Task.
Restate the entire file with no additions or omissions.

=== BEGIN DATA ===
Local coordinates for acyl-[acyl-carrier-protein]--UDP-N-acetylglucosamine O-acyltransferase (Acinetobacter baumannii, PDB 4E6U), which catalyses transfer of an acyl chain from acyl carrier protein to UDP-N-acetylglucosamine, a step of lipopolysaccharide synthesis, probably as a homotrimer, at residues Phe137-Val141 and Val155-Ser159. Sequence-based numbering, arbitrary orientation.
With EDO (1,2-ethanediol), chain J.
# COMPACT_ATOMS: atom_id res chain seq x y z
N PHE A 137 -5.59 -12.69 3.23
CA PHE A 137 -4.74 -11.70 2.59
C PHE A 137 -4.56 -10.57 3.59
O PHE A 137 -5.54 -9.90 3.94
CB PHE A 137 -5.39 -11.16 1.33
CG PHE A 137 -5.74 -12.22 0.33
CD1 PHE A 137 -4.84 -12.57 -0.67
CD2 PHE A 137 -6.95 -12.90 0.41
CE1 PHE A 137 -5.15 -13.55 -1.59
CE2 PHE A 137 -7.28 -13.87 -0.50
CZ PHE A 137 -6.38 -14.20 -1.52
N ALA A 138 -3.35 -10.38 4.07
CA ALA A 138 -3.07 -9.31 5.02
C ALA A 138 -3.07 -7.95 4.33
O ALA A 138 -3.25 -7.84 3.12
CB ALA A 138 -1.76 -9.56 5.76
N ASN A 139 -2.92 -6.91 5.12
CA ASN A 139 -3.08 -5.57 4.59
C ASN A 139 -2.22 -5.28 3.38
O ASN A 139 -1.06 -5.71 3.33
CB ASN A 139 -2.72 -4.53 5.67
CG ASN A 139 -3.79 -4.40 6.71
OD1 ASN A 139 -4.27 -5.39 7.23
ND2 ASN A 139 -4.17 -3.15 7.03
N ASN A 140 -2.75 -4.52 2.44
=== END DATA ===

Local coordinates for acyl-[acyl-carrier-protein]--UDP-N-acetylglucosamine O-acyltransferase (Acinetobacter baumannii, PDB 4E6U), which catalyses transfer of an acyl chain from acyl carrier protein to UDP-N-acetylglucosamine, a step of lipopolysaccharide synthesis, probably as a homotrimer, at residues Phe137-Val141 and Val155-Ser159. Sequence-based numbering, arbitrary orientation.
With EDO (1,2-ethanediol), chain J.
# COMPACT_ATOMS: atom_id res chain seq x y z
N PHE A 137 -5.59 -12.69 3.23
CA PHE A 137 -4.74 -11.70 2.59
C PHE A 137 -4.56 -10.57 3.59
O PHE A 137 -5.54 -9.90 3.94
CB PHE A 137 -5.39 -11.16 1.33
CG PHE A 137 -5.74 -12.22 0.33
CD1 PHE A 137 -4.84 -12.57 -0.67
CD2 PHE A 137 -6.95 -12.90 0.41
CE1 PHE A 137 -5.15 -13.55 -1.59
CE2 PHE A 137 -7.28 -13.87 -0.50
CZ PHE A 137 -6.38 -14.20 -1.52
N ALA A 138 -3.35 -10.38 4.07
CA ALA A 138 -3.07 -9.31 5.02
C ALA A 138 -3.07 -7.95 4.33
O ALA A 138 -3.25 -7.84 3.12
CB ALA A 138 -1.76 -9.56 5.76
N ASN A 139 -2.92 -6.91 5.12
CA ASN A 139 -3.08 -5.57 4.59
C ASN A 139 -2.22 -5.28 3.38
O ASN A 139 -1.06 -5.71 3.33
CB ASN A 139 -2.72 -4.53 5.67
CG ASN A 139 -3.79 -4.40 6.71
OD1 ASN A 139 -4.27 -5.39 7.23
ND2 ASN A 139 -4.17 -3.15 7.03
N ASN A 140 -2.75 -4.52 2.44